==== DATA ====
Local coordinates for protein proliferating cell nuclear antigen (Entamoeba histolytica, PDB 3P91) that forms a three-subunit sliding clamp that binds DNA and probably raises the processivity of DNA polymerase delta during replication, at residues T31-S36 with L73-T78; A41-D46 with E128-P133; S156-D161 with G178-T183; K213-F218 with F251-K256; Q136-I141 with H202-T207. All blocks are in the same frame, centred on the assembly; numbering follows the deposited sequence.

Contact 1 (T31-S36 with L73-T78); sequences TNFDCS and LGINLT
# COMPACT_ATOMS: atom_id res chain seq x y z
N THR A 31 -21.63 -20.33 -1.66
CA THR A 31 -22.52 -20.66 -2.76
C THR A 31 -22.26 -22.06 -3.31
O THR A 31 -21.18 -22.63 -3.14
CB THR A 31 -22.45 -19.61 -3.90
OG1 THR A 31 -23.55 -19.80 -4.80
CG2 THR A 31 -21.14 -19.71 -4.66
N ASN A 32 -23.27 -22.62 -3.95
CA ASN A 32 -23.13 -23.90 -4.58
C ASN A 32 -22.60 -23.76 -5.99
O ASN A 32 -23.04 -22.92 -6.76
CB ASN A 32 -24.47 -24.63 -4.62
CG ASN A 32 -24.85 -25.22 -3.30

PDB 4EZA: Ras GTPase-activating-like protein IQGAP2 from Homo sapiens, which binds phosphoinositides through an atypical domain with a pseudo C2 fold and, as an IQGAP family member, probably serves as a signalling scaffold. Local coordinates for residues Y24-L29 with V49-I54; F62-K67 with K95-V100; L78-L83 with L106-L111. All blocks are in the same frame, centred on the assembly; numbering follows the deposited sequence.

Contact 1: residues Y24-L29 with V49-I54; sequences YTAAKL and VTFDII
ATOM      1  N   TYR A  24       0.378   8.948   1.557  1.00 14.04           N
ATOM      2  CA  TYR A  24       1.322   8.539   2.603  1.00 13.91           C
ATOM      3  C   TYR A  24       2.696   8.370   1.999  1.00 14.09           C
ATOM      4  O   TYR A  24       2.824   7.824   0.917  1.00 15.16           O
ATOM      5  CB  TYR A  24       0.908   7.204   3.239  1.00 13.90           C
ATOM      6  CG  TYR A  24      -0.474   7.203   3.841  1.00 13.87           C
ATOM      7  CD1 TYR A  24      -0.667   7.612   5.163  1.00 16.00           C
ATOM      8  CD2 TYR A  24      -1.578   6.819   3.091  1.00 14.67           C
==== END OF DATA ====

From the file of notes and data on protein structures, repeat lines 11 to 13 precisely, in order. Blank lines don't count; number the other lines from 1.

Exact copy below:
N ASN A 32 -23.27 -22.62 -3.95
CA ASN A 32 -23.13 -23.90 -4.58
C ASN A 32 -22.60 -23.76 -5.99